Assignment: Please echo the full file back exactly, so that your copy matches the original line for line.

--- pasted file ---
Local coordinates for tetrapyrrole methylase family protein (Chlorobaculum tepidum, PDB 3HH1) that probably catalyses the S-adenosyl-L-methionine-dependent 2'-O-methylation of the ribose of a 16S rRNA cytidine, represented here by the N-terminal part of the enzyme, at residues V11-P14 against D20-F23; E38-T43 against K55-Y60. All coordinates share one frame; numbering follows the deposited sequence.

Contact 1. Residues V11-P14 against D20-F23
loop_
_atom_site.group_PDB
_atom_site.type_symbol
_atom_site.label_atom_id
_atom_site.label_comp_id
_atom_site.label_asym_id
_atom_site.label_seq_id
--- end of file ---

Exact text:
Local coordinates for tetrapyrrole methylase family protein (Chlorobaculum tepidum, PDB 3HH1) that probably catalyses the S-adenosyl-L-methionine-dependent 2'-O-methylation of the ribose of a 16S rRNA cytidine, represented here by the N-terminal part of the enzyme, at residues V11-P14 against D20-F23; E38-T43 against K55-Y60. All coordinates share one frame; numbering follows the deposited sequence.

Contact 1. Residues V11-P14 against D20-F23
loop_
_atom_site.group_PDB
_atom_site.type_symbol
_atom_site.label_atom_id
_atom_site.label_comp_id
_atom_site.label_asym_id
_atom_site.label_seq_id